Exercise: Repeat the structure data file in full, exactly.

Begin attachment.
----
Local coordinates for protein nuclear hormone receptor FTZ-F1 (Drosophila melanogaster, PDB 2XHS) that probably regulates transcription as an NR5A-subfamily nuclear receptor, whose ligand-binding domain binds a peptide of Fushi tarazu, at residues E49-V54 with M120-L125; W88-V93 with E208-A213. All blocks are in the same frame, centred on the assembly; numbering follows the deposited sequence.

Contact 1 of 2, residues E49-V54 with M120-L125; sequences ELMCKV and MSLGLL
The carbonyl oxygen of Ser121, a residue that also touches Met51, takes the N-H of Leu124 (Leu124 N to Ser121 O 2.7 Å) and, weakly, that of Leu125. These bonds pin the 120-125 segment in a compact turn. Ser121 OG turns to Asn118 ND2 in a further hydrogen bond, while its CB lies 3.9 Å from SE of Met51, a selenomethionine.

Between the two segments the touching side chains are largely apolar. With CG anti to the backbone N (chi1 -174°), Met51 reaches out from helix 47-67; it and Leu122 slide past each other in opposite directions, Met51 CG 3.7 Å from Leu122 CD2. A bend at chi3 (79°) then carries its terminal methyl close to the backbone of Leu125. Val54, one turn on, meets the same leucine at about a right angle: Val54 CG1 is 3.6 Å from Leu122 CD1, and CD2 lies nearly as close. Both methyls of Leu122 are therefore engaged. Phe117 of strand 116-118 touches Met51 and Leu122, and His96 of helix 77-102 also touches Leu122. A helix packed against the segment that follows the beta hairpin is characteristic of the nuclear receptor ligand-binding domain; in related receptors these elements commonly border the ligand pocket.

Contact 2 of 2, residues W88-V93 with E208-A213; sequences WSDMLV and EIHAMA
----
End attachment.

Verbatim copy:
Local coordinates for protein nuclear hormone receptor FTZ-F1 (Drosophila melanogaster, PDB 2XHS) that probably regulates transcription as an NR5A-subfamily nuclear receptor, whose ligand-binding domain binds a peptide of Fushi tarazu, at residues E49-V54 with M120-L125; W88-V93 with E208-A213. All blocks are in the same frame, centred on the assembly; numbering follows the deposited sequence.

Contact 1 of 2, residues E49-V54 with M120-L125; sequences ELMCKV and MSLGLL
The carbonyl oxygen of Ser121, a residue that also touches Met51, takes the N-H of Leu124 (Leu124 N to Ser121 O 2.7 Å) and, weakly, that of Leu125. These bonds pin the 120-125 segment in a compact turn. Ser121 OG turns to Asn118 ND2 in a further hydrogen bond, while its CB lies 3.9 Å from SE of Met51, a selenomethionine.

Between the two segments the touching side chains are largely apolar. With CG anti to the backbone N (chi1 -174°), Met51 reaches out from helix 47-67; it and Leu122 slide past each other in opposite directions, Met51 CG 3.7 Å from Leu122 CD2. A bend at chi3 (79°) then carries its terminal methyl close to the backbone of Leu125. Val54, one turn on, meets the same leucine at about a right angle: Val54 CG1 is 3.6 Å from Leu122 CD1, and CD2 lies nearly as close. Both methyls of Leu122 are therefore engaged. Phe117 of strand 116-118 touches Met51 and Leu122, and His96 of helix 77-102 also touches Leu122. A helix packed against the segment that follows the beta hairpin is characteristic of the nuclear receptor ligand-binding domain; in related receptors these elements commonly border the ligand pocket.

Contact 2 of 2, residues W88-V93 with E208-A213; sequences WSDMLV and EIHAMA